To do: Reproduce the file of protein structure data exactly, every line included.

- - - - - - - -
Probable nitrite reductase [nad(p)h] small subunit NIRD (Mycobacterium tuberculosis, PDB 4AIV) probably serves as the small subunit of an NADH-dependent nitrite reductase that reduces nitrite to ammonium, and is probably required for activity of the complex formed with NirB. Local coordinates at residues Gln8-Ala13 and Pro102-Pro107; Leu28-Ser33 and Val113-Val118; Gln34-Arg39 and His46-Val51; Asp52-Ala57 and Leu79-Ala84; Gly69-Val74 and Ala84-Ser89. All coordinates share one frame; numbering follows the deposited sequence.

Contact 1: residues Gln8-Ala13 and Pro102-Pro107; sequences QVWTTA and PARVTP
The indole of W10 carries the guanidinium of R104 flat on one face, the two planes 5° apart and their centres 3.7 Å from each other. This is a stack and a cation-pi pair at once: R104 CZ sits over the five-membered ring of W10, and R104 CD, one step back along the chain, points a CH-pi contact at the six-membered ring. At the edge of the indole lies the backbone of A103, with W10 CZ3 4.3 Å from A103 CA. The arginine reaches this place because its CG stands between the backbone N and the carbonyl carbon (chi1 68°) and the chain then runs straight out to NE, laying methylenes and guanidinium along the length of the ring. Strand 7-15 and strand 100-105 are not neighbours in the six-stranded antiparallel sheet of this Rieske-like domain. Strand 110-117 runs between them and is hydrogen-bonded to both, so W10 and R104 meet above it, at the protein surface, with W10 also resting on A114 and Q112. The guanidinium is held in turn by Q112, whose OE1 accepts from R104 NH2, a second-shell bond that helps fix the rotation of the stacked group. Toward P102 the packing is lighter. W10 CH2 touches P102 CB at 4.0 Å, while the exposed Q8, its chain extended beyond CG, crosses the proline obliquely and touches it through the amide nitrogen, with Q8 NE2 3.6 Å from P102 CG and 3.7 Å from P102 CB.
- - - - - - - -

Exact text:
Probable nitrite reductase [nad(p)h] small subunit NIRD (Mycobacterium tuberculosis, PDB 4AIV) probably serves as the small subunit of an NADH-dependent nitrite reductase that reduces nitrite to ammonium, and is probably required for activity of the complex formed with NirB. Local coordinates at residues Gln8-Ala13 and Pro102-Pro107; Leu28-Ser33 and Val113-Val118; Gln34-Arg39 and His46-Val51; Asp52-Ala57 and Leu79-Ala84; Gly69-Val74 and Ala84-Ser89. All coordinates share one frame; numbering follows the deposited sequence.

Contact 1: residues Gln8-Ala13 and Pro102-Pro107; sequences QVWTTA and PARVTP
The indole of W10 carries the guanidinium of R104 flat on one face, the two planes 5° apart and their centres 3.7 Å from each other. This is a stack and a cation-pi pair at once: R104 CZ sits over the five-membered ring of W10, and R104 CD, one step back along the chain, points a CH-pi contact at the six-membered ring. At the edge of the indole lies the backbone of A103, with W10 CZ3 4.3 Å from A103 CA. The arginine reaches this place because its CG stands between the backbone N and the carbonyl carbon (chi1 68°) and the chain then runs straight out to NE, laying methylenes and guanidinium along the length of the ring. Strand 7-15 and strand 100-105 are not neighbours in the six-stranded antiparallel sheet of this Rieske-like domain. Strand 110-117 runs between them and is hydrogen-bonded to both, so W10 and R104 meet above it, at the protein surface, with W10 also resting on A114 and Q112. The guanidinium is held in turn by Q112, whose OE1 accepts from R104 NH2, a second-shell bond that helps fix the rotation of the stacked group. Toward P102 the packing is lighter. W10 CH2 touches P102 CB at 4.0 Å, while the exposed Q8, its chain extended beyond CG, crosses the proline obliquely and touches it through the amide nitrogen, with Q8 NE2 3.6 Å from P102 CG and 3.7 Å from P102 CB.